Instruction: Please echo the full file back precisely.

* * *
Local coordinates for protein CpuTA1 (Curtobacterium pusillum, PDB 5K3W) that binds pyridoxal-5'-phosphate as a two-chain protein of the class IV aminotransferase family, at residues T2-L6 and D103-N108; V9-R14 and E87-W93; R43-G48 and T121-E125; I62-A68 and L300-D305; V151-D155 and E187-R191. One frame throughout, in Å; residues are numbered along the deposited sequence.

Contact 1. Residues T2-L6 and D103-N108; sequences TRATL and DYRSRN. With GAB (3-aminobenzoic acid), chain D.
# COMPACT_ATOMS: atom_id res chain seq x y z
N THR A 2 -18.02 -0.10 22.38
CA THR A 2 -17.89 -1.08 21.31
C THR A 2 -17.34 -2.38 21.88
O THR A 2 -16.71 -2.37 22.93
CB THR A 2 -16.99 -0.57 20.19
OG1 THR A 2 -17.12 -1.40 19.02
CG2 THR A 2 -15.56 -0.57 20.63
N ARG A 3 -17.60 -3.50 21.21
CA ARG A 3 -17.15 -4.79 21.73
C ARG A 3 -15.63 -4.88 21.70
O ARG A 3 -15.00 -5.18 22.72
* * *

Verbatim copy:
Local coordinates for protein CpuTA1 (Curtobacterium pusillum, PDB 5K3W) that binds pyridoxal-5'-phosphate as a two-chain protein of the class IV aminotransferase family, at residues T2-L6 and D103-N108; V9-R14 and E87-W93; R43-G48 and T121-E125; I62-A68 and L300-D305; V151-D155 and E187-R191. One frame throughout, in Å; residues are numbered along the deposited sequence.

Contact 1. Residues T2-L6 and D103-N108; sequences TRATL and DYRSRN. With GAB (3-aminobenzoic acid), chain D.
# COMPACT_ATOMS: atom_id res chain seq x y z
N THR A 2 -18.02 -0.10 22.38
CA THR A 2 -17.89 -1.08 21.31
C THR A 2 -17.34 -2.38 21.88
O THR A 2 -16.71 -2.37 22.93
CB THR A 2 -16.99 -0.57 20.19
OG1 THR A 2 -17.12 -1.40 19.02
CG2 THR A 2 -15.56 -0.57 20.63
N ARG A 3 -17.60 -3.50 21.21
CA ARG A 3 -17.15 -4.79 21.73
C ARG A 3 -15.63 -4.88 21.70
O ARG A 3 -15.00 -5.18 22.72